MacFarlane wrote other books and I look forward to sampling them. He’s a thoughtful writer. I’m curious about The Gifts of Reading and The Lost Spells. 

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“Ceremonial Time” by John Hanson Mitchell

I don’t often read two works by the same author back to back. After reading Living at the End of Time, I wondered why John Mitchell’s earlier book Ceremonial Time (1984) was described as a “cult classic”. It didn’t take me long to figure it out.

At its most obvious, Mitchell’s description of his Native American friends and their ritual dance was intriguing and, to me, unexpected. He develops a definition of “ceremonial time” as a condition when people or things from different eras can in some fashion coincide or overlap, and discusses his experiences of this.

In more prosaic historical terms, Mitchell describes the ecological and human conditions on his chosen square mile of Massachusetts from the end of the last Ice Age to the present. Although he resists much of the contemporary change he describes (highways, shopping malls, businesses and the loss of farmland), he gradually accepts them as a small glitch in a long pattern.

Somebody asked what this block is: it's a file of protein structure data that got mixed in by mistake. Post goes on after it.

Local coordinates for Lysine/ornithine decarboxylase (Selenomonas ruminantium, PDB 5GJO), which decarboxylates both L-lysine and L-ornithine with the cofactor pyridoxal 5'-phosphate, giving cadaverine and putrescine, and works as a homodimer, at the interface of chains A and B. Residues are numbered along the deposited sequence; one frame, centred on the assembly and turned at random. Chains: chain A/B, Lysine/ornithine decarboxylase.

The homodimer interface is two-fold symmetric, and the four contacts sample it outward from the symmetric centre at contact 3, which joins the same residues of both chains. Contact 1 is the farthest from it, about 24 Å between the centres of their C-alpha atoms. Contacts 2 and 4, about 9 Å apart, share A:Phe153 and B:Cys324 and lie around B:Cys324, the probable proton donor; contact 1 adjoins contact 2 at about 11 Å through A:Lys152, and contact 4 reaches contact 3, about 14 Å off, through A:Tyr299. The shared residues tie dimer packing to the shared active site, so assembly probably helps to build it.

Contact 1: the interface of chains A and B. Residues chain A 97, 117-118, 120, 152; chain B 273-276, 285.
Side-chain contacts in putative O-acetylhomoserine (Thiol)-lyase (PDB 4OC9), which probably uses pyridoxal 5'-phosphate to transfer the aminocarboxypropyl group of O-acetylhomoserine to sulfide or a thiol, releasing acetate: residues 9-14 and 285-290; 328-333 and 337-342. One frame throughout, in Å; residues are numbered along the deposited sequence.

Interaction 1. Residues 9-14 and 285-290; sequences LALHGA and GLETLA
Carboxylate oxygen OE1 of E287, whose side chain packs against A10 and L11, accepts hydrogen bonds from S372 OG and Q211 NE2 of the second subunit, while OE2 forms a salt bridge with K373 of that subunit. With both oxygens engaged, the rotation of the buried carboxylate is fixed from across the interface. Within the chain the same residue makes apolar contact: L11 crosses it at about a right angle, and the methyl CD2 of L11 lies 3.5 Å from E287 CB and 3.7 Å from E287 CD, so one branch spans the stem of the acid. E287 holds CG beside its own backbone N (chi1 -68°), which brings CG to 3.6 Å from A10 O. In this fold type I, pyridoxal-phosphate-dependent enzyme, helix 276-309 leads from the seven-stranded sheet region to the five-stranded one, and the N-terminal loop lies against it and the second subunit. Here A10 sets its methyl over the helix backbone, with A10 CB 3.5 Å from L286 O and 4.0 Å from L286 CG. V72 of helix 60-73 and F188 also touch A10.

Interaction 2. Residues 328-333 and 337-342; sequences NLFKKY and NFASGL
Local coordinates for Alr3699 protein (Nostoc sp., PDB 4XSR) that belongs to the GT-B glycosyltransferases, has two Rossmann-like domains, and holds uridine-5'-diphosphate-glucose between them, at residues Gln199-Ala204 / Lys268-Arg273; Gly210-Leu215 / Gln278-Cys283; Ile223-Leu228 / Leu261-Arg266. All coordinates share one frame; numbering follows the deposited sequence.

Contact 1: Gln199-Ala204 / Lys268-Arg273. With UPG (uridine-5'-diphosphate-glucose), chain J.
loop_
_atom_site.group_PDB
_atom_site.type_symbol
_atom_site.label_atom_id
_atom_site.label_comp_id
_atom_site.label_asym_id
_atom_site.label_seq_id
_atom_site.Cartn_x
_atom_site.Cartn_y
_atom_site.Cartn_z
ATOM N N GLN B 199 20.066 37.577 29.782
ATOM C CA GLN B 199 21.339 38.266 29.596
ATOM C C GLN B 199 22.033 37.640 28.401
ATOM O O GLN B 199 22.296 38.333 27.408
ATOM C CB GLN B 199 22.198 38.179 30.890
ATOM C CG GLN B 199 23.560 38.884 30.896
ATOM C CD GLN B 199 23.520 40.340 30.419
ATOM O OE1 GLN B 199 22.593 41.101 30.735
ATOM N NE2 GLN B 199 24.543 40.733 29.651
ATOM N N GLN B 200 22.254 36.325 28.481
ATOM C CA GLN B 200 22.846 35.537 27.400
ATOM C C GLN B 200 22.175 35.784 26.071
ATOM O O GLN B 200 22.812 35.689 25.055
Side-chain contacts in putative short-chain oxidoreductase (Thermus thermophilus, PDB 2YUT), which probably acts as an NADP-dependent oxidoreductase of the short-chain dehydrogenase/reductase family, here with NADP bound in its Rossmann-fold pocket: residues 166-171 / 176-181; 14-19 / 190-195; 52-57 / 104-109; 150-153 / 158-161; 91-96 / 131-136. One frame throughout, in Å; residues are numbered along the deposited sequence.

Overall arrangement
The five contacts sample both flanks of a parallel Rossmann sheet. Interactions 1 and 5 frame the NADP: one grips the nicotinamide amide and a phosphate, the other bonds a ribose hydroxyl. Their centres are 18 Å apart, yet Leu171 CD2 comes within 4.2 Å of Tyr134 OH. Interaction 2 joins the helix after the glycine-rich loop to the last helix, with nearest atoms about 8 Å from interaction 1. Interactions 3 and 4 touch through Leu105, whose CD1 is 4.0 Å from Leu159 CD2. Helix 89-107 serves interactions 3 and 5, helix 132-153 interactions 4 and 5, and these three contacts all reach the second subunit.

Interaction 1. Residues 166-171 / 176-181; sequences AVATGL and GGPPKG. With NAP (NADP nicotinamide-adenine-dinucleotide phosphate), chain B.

It’s when Mitchell discusses “the future” that I really accepted that this book is thirty years old. Much of “the future” he spoke of has arrived. And no doubt Mitchell has adapted to the internet, cell phones and social media.

Mitchell posits several fates for his beloved neighborhood of Scratch Flats – nuclear annihilation (odd that we don’t think about that much in 2014), the asphalt apocalypse (my term, not his), tribalism with a modern twist, and the return of the Ice Age. After all, geologic history suggests that this in an interglacial era. In 1984, he had not apprehended the threat of global warming.